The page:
Nepal being a landlocked country nestled in the lap of the Himalayas shares a deep historical, cultural, and economic bond with India. The two nations have an open border, facilitating people-to-people contact and trade. India has supported Nepal in its development efforts, including infrastructure projects and humanitarian aid. However, occasional political differences and concerns over India's influence have strained the relationship, necessitating sustained diplomatic efforts.
Bhutan is one of the closest and most enduring friend of India. Both share deep cultural, economic, and political ties. India has played a crucial role in Bhutan's development. India has been involved in infrastructure projects, education, and healthcare in Bhutan. The two countries maintain close coordination on various regional and international issues and have a strong sense of mutual trust and cooperation.
India's relationship with Bangladesh( earlier east Pakistan) has witnessed significant improvement in recent years. Historical differences and the aftermath of the 1971 Bangladesh Liberation War have given way to closer ties and cooperation between both. The two countries have collaborated on issues such as trade, connectivity, security, and the management of shared rivers. India has extended assistance to Bangladesh in various development projects including infrastructure and energy.
India shares a border with Myanmar in its northeastern region. The relationship between the two countries has evolved positively with a focus on connectivity, trade, and security cooperation. India's "Act East" policy seeks to enhance ties with Southeast Asian nations wherein Myanmar plays a crucial role in this context. Economic integration, cultural exchanges, and counterterrorism efforts are key areas of cooperation.
Sri Lanka is an island nation in close proximity to India. It shares a deep cultural and historical bond with its neighbor. Bilateral relations have been multifaceted, encompassing trade, defense cooperation, and people-to-people exchanges. Both countries face challenges related to fisheries, maritime security, and ethnic tensions. India has supported Sri Lanka in its post-war reconstruction efforts and continues to foster mutual understanding and collaboration.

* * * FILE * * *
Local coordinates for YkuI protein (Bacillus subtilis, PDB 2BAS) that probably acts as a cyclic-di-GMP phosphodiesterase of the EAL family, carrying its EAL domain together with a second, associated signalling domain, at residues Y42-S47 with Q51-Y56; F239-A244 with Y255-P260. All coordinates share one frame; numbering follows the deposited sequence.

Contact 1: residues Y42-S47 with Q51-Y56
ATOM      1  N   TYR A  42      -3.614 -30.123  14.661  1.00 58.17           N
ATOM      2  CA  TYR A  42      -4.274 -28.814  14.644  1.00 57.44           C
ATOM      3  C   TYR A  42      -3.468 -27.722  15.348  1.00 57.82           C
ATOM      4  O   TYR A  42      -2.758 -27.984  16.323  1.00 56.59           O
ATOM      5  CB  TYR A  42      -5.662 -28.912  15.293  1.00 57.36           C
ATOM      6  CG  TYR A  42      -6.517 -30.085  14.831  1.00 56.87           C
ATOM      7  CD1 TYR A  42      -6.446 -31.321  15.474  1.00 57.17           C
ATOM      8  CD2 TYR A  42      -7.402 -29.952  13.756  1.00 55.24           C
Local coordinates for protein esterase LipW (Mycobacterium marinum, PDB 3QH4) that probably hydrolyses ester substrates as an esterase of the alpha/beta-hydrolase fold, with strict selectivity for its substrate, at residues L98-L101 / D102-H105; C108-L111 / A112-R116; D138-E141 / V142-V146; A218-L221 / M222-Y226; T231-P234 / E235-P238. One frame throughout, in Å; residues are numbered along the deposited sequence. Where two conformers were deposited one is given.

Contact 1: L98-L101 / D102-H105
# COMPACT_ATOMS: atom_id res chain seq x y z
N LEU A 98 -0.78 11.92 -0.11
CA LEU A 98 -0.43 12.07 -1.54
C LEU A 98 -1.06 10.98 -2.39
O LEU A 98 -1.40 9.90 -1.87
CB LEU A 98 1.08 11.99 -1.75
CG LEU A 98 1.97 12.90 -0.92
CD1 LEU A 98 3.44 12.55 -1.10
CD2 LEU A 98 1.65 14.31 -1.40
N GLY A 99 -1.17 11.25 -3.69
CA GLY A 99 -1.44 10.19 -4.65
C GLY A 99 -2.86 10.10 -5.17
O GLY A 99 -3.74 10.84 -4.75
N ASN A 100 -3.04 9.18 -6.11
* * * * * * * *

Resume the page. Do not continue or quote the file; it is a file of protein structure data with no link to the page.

The Maldives is an archipelago in the Indian Ocean, enjoys a friendly relationship with India. Both countries share strategic maritime interests and cooperate on various fronts including defense, trade, and tourism. India has extended assistance to the Maldives in infrastructure development and capacity building. The two nations work together on many issues such as climate change, maritime security, and regional cooperation.
The contact between the people of modern-day India and Afghanistan has existed since the days of the Indus Valley Civilization. A number of invaders invaded the northern regions of India between the 10th century to the mid 18th century by a number of invaders such as Ghaznavids, Ghurids, Khaljis, Suris, Mughals, and Durranis on what today is known as Afghanistan. India was the only South Asian country to recognize the Soviet-backed Democratic Republic of Afghanistan in the 1980s, though relations were diminished during the 1990s Afghan civil war and the Taliban government. India aided the overthrow of the Taliban and became the largest regional provider of humanitarian and reconstruction aid to Afghanistan. Indians are working in various construction projects, as part of India’s rebuilding efforts in Afghanistan. Afghanistan shares border with POK which is a part of India and that is why it is included in our neighbor countries.
To sum up…
India's neighboring countries hold immense significance for its political, economic, and cultural landscape. While challenges persist in some relationships, efforts are continuously made to strengthen ties and foster cooperation. Maintaining peaceful and constructive relationships with neighboring nations is crucial for regional stability, economic growth, and addressing common challenges. Through sustained diplomacy and a focus on shared interests, India strives to create an environment of peace, collaboration, and mutual prosperity in its neighborhood.
Right to Privacy.
Right to privacy is a fundamental right inherent under Article 21 of Indian Constitution i.e. Right to life and personal liberty. It is a recognized human right under Article 12 of Universal Declaration of Human Rights,1948. Indian Supreme court recognised this right as fundamental right in the case of Puttaswamy v. Union of India, 2017.